Client experience with independence (home set-up)

How clients rated how professional home care services set-up their home to be independent. (see data dictionary)

What do you think?

  • Why does having a home set-up to do things independently matter? How does this support client safety and quality of life?
  • How might this information be used to inform Continuing Care Health Service Standards 1.0 Standardized Assessment, and/or related sub-standards?
  • Are there differences between zones? Between mainly rural and urban zones? What factors could account for these differences?

Whether you’re a client, family member, provider, or health system administrator, thinking about why these differences might exist can start or inform conversations and lead to solutions for improved quality of healthcare.

Understanding “experience with independence (home set-up)”

In a survey conducted from October 2018 to March 2019, the HQCA asked clients receiving home care:

In the last year, professional home care services met my needs setting up my home so I could do things independently….

Clients could choose “Yes / Partly / No”

Professional home care staff make referrals to rehabilitation staff to assess clients for equipment needs, like bath chairs, mobility aides, bedside rails, bath lifts, and grab bars. Professional home care staff may also be responsible for making arrangements to deliver and organize or install requested equipment. Beyond equipment, professional home care staff do many other things to ensure clients can do things for themselves in their home. This can include things like:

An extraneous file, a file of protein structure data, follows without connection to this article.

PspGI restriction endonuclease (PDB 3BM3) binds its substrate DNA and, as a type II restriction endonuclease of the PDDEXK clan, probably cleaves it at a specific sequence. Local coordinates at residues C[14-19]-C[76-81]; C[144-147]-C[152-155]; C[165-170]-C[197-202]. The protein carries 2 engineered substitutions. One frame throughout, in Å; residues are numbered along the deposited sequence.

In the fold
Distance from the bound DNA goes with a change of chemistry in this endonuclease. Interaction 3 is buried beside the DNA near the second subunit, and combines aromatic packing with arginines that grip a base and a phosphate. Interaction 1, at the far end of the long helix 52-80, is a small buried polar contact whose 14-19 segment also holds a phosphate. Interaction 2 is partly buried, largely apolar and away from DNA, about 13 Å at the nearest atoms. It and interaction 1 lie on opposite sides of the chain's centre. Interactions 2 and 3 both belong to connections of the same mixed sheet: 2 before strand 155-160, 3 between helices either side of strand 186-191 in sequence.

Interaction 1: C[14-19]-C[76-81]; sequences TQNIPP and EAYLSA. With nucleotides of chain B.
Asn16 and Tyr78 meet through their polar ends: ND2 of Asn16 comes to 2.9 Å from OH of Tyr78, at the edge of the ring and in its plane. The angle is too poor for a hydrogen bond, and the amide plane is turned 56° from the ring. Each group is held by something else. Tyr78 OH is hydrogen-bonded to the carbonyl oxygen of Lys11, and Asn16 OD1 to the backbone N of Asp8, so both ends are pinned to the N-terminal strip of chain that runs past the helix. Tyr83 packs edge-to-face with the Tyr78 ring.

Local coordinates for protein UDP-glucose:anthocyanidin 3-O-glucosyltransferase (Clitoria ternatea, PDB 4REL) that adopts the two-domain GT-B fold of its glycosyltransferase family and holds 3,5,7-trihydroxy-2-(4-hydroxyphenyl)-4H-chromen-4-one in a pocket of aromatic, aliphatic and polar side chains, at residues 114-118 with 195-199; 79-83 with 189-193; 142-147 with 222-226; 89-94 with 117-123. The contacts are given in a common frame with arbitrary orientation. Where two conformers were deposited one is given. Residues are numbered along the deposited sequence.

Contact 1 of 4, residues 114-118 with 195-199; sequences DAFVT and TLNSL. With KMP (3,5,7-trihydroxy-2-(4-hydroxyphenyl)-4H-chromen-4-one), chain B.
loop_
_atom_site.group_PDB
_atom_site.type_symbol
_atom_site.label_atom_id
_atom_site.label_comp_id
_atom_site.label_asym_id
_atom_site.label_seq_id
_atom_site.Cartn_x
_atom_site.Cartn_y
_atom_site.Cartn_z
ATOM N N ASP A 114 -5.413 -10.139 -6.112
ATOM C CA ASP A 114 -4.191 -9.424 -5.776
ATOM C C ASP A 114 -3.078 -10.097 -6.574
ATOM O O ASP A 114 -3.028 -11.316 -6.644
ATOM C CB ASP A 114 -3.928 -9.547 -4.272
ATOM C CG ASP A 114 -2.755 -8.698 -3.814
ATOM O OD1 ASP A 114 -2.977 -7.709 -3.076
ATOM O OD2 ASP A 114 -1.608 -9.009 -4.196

• Setting the height of a client’s bed to make it easier to get in and out of;
  • Making sure clients have the correct footwear;
  • Assessing fall risk and advising on the placement of area rugs;
  • Assisting with medication management (e.g., recommending blister packs or lock boxes);
  • Offering speech-language pathology (SLP) support, like completing a swallowing assessment; or
  • Unplugging the stove for clients with dementia.

Meeting these needs can help clients stay in their home as long and as safe as possible.

From the HQCA survey results, clients felt less positive about their overall experience when their needs were not met to their expectations or they had unmet service needs.

Considerations when viewing the results:

This data reflects the experiences of seniors aged 65+ receiving long term supportive and maintenance care and are among the largest groups of home care clients.

There are a number of factors providers and leaders can consider to better understand and improve client experiences with independence, related to home set-up. Some questions they could ask before taking action include:

  • How can setting a client’s home up for them to be independent help deliver quality, person-centred, and safe care?
  • Are there needs that clients might have that professional home care staff may be unable to accommodate in this area? What are some innovative ways to overcome these challenges to better meet these needs?

For information about the HQCA’s Alberta Seniors Home Care Client Survey, please visit the HQCA website.

The Health Quality Council of Alberta uses the Alberta Quality Matrix for Health as a way of organizing information and thinking around the complexity of the healthcare system. This measure can be used as input to assess home care’s performance in these dimensions of quality:
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Dimensions of Quality

  • Acceptability 
  • Accessibility 
  • Appropriateness 
  • Effectiveness 
  • Efficiency 
  • Safety